I am practicing major scales on guitar(2 notes per string). Going from String Low E to high E, I move my pick downward for 1st note and upward for 2nd note of the string. My question is what should be the direction(upward/downward) of the pick when I play the scales reverse(from String High E to Low E) ?

  • What's the 2 notes per string scale pattern? – Tim Apr 3 '17 at 10:23
  • @TIm its just the basic major scale pattern – Rahul Salgare Apr 3 '17 at 13:08
  • I don't know of a major scale pattern with only two notes per string - unless you are meaning major pentatonic, which can easily be picked using alternate picking. And the down/up continues providing you only play each note once, not the highest twice. But if you're talking pentatonic, it changes the thrust of the question. – Tim Apr 3 '17 at 17:30
  • @Tim sry I forgot to mention pentatonic. you are right. Bt its not only with the scale. any time when I play something from high E to low E, I get confused which stroke to do. Its not like I cant play comfortably...I just fear that I wouldn't end up practicing wrong. – Rahul Salgare Apr 3 '17 at 17:48
  • There's usually a 50:50 with picking. Not a lot of choice. Up or down. And certainly no correct/incorrect. Two players may well do the same phrase in at least two different ways. Part of the fun is finding your own way. (I already said that!) You must give yourself every option, and you'll be a better player for it. Or, get a teacher, who may well say, do it my way - not that it's been thoroughly thought out, so you're non the wiser. No right or wrong, just differences, so get experimenting. And even your own 'rules' are likely to have to vary with each new phrase you play! – Tim Apr 3 '17 at 17:54

This is something you really need to sort out for yourself. There are going to be anomalies in picking direction at some point in whatever anyone chooses to play. There will be times when the well revered alternate pick routine just needs to be changed, albeit for one stroke.

Part of the fun of learning something is to find your own way, rather than be guided by others. This is one such instance. Try alternatives, and if it works for you, stick with it.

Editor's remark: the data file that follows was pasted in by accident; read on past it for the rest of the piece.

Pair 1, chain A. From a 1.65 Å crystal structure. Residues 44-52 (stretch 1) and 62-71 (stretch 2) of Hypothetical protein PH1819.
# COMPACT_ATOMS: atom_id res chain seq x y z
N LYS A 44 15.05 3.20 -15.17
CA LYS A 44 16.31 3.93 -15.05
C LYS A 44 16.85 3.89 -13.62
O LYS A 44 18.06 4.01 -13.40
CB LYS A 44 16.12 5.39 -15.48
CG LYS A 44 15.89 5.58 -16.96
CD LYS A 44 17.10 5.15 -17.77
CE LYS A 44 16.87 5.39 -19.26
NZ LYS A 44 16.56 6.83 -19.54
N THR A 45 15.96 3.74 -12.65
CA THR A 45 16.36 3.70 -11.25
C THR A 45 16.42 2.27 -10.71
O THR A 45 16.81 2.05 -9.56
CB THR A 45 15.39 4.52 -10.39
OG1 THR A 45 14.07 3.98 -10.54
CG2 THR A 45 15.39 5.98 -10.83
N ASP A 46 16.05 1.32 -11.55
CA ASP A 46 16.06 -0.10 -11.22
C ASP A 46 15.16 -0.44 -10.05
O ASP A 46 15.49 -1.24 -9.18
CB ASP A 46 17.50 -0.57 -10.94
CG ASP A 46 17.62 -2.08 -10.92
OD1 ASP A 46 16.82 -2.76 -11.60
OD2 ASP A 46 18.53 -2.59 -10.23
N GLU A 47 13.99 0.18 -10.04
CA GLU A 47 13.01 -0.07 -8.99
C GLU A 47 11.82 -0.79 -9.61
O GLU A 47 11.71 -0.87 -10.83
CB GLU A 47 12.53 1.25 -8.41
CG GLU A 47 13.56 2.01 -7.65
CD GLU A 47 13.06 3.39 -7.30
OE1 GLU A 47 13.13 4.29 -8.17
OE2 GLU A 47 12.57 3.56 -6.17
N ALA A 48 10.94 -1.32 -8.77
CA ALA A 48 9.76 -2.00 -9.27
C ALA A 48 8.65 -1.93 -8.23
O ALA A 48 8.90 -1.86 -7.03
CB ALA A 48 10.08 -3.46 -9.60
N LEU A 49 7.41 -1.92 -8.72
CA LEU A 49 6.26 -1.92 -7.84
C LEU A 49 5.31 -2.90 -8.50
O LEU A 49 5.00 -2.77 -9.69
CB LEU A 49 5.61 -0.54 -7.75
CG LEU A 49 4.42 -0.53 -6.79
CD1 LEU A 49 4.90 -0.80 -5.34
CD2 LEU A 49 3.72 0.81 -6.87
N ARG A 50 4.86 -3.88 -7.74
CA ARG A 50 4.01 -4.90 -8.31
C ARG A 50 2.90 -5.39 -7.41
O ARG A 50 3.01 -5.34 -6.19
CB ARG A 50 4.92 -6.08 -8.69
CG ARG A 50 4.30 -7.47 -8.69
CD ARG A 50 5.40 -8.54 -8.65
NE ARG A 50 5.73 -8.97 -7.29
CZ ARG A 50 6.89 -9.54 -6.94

• One of the technique issues I've had to correct in students, especially ones that were self taught, was their having problems with consistent strumming or fast / clean picking. In these cases the students had learned to aim a pick stroke or strum by following a rhythm pattern using a double down or double up picking without being able to keep a steady up down pattern. The technical issues usually cleared up after they worked getting a regular pattern in their hand. This is why I advocate that beginners learn a regular steady picking and strumming pattern first, before working the anomalies. – Alphonso Balvenie Apr 3 '17 at 5:22
  • @AlphonsoBalvenie - I certainly agree with the problem in strumming rhythms, and have had to sort out many that occur with this self-taught concept. However, with individual note picking, the problem may well not be solved by alternate picking, as is is more dependent on which string particular notes are played on - and that can vary as alternative strings can be used, and often, the pick takes the wrong direction for the next note on a string on the wrong side. As a self learner, I spent hours working out best pick sequences, - more often than not, they worked better without alternate picking – Tim Apr 3 '17 at 6:50

In many beginning techniques the student is taught to keep a steady down - up pattern with the pick, to develop the muscle memory of the regular rhythm. Phrases should always start with a down pick.

To work on this, you should keep playing whatever the next direction of the pick is until you end the phrase, no double picking even on string changes (no up-ups or down-downs).

When starting the scale again on the high E, you should start with a down pick and continue the down-up pattern to the end.

EDIT: for more clarity.

The technique work I'm describing works rhythmic muscle memory of the down - up motion, specifically to build a regular motion and avoid attempts to double down or double up.

You can go up the strings with an up - down pattern as long as you keep the rhythm steady and don't double pick. You can also work just up-down, the point is to have each pick stroke alternate.

Eventually players will be able to choose whether to switch to up or down picking in a certain passage.

  • But I think up-down pattern is comfortable for me starting from high E. So if I go with up-down instead of down-up will I have a problem while learning advanced stuff or playing at high tempo? – Rahul Salgare Apr 3 '17 at 4:54
  • too long for a comment, I edited the answer. The slow down or inability to have a fast tempo comes in if a student has taught themselves "false" ups or downs. I usually teach the regular up down pattern until the student has it steady, then add in down-down-up picking for triplets and 6/8 picking. – Alphonso Balvenie Apr 3 '17 at 5:14
  • Taking a strum pattern like that in 'All my Lovin'' (Beatles),(12/8) alternate sounds so much better, and it's easier to execute. Any other sounds stilted. It just needs a new thought idea that the second and fourth 'beats'of the bar have accented up stums. – Tim Apr 3 '17 at 6:55
  • @Tim I prefer the accented up strum on 4 for accompanying Jigs in 6/8 time as opposed to the more traditional down down up pattern, too. – Alphonso Balvenie Apr 3 '17 at 20:01

Practise it down up strokes Practise it up down strokes Then practise it starting on each of your four LH fingers. There will be different numbers of notes on the strings. Then you'll be ready for anything.

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